The WB has categorized the ES risks of the project as “Substantial” (which is equivalent to Category FI if AIIB’s ESP were applicable). Nine of WB’s Environmental and Social Standards (ESS) have been applied to the Project, namely WB’s ESSs on Assessment and Management of ES Risks and Impacts (ESS1), Labor and Working Conditions (ESS2), Resource Efficiency and Pollution Prevention and Management (ESS3), Community Health and Safety (ESS4), Land Acquisition, Restriction on Land Use and Involuntary Resettlement (ESS5), Biodiversity Conservation (ESS6), Cultural Heritage (ESS8), Financial Intermediaries (ESS9) and Stakeholder Engagement and Information Disclosure (ESS10).

As indicated above, AIIB will finance Component 1c, the working capital and investment credit line. Component 1c will be implemented by Rwanda Development Bank (BRD). Loan proceeds will be used for capital expenditures and operational expenditures in select sectors, and working capital. Project activities are not expected to have large-scale, significant and/or irreversible environmental and social (ES) impacts. No major civil works are expected; and if required, civil works will be carried out within the existing facilities. The main potential ES risks are associated with labor and working conditions, operational health and safety (OHS), community health and safety, dust and noise emissions, energy/water use, waste generation, air/soil/water pollution, exclusion of disadvantaged groups, poor working conditions and child labor at the sub-project level. These risks and impacts are expected to be site specific, reversible and managed with appropriate mitigation measures in compliance with national laws and WB’s ESSs. The environmental and social (ES) instruments for this Project will include the following: (a) an Environmental and Social Management System (ESMS) to be used by BRD and BDF; and (b) an Environmental and Social Management Framework (ESMF) to be used by BRD for substantial risk subprojects (as defined under WB’s ESF). Under sub-component 1c., for sub-projects with low to moderate risk, BRD’s ESMS will be applicable. For sub-projects with substantial risk, BRD’s ESMF will be applicable.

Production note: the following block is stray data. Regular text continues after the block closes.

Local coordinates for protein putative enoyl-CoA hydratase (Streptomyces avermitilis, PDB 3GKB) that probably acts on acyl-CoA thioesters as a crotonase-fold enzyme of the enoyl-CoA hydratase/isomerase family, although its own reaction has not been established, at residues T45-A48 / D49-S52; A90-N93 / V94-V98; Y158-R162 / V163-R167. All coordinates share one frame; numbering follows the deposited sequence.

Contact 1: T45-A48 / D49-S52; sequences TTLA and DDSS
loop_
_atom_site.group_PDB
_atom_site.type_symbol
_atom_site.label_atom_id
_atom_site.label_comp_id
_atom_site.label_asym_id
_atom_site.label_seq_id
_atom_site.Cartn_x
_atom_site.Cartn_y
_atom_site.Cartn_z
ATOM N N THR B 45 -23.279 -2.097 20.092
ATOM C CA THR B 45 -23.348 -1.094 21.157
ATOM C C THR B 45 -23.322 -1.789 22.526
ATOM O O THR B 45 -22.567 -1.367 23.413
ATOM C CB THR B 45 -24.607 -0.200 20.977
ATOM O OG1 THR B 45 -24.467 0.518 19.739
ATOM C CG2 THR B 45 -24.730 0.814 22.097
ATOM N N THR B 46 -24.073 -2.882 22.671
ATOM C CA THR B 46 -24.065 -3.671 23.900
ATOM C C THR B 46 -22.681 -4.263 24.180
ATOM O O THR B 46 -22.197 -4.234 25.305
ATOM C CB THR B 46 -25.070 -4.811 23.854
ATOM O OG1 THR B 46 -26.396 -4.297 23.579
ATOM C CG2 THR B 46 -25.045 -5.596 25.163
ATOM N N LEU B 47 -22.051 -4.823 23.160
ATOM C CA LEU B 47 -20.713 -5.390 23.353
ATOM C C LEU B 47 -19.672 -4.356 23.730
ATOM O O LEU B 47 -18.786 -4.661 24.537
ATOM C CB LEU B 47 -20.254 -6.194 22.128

BRD will use their existing Grievance Redress Mechanism (GRM), which will be improved as part of the ESCP. The ESCP and SEP have been disclosed by BRD, and AIIB’s website includes the link to BRD’s and WB’s websites.


Asian Infrastructure Investment Bank

Suzanne Shaw

Infrastructure Sector Economist


Gabriel Alfredo Giacobone

Infrastructure Sector Economist


World Bank

Leyla Castillo

Senior Financial Sector Specialist



Amina Rwakunda

Senior Economist, Macroeconomic Policy
Ministry of Finance and Economic Planning